Females of several species of macaques form cohesive matrilineal units in which all members share a collective status. The relationship between rank and kinship in Macaca radiata has not previously been studied. Analysis of observations of social interactions in a large and stable captive group of M. radiata and longitudinal study of kinship and reproductive success indicate that with few exceptions a matrilineal dominance hierarchy exists in that group. Four young, upwardly mobile females are responsible for the exceptions. Contrary to the pattern noted in other species of macaques, several adult females outrank their daughters. Old age and deteriorating physical condition of mothers appear to be associated with mother-daughter rank reversals. The age and lineage size of females when they entered the group have had a lasting impact. Females who entered the group as adults have achieved higher rank and greater reproductive success than females who entered the group as juveniles without relatives.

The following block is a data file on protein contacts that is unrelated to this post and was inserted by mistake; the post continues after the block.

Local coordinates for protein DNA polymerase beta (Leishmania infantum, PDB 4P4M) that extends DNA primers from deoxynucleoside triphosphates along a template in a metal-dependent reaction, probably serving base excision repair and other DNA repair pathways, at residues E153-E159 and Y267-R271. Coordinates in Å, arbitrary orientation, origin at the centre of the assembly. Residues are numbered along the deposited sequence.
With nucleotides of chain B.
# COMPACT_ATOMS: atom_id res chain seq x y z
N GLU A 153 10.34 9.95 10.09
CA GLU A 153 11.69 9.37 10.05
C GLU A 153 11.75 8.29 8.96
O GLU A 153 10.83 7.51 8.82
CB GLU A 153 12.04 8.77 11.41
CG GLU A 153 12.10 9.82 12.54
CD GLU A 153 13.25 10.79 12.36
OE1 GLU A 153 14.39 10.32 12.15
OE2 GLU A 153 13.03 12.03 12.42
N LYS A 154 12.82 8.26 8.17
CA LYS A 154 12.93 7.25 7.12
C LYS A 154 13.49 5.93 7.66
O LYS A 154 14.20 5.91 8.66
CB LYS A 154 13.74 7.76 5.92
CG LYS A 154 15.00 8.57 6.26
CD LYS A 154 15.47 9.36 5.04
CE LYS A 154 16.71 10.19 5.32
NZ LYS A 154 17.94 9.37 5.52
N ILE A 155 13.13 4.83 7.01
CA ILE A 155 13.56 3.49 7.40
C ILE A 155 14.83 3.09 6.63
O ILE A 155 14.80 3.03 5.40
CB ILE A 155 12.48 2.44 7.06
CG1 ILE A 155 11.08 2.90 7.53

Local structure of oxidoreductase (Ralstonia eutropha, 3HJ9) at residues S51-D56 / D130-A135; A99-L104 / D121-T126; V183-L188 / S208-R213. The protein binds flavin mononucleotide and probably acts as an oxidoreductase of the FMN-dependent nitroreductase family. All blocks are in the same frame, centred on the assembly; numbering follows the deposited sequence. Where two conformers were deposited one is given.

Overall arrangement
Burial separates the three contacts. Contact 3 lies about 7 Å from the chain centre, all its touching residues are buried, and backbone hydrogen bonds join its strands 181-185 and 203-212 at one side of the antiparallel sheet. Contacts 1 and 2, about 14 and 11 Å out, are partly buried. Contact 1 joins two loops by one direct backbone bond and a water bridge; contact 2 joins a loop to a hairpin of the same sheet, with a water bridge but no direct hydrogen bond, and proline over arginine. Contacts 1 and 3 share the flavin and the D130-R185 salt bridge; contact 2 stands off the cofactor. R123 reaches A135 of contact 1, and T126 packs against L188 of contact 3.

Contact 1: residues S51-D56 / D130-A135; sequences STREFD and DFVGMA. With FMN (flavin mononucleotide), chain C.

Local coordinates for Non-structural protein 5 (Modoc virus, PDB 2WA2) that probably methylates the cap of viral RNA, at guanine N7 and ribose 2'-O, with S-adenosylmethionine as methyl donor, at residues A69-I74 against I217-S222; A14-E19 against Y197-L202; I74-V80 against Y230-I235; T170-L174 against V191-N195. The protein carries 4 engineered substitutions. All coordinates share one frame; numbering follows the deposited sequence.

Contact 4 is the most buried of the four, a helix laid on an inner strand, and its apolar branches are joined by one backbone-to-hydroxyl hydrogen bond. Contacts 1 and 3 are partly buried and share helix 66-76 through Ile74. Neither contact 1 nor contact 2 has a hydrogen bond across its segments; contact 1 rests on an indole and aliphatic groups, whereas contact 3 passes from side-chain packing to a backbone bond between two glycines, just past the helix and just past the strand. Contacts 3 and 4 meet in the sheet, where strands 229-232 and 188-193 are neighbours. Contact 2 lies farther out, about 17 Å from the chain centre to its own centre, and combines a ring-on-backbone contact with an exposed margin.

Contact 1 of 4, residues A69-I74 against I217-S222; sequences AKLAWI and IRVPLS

ASJC Scopus subject areas
- Animal Science and Zoology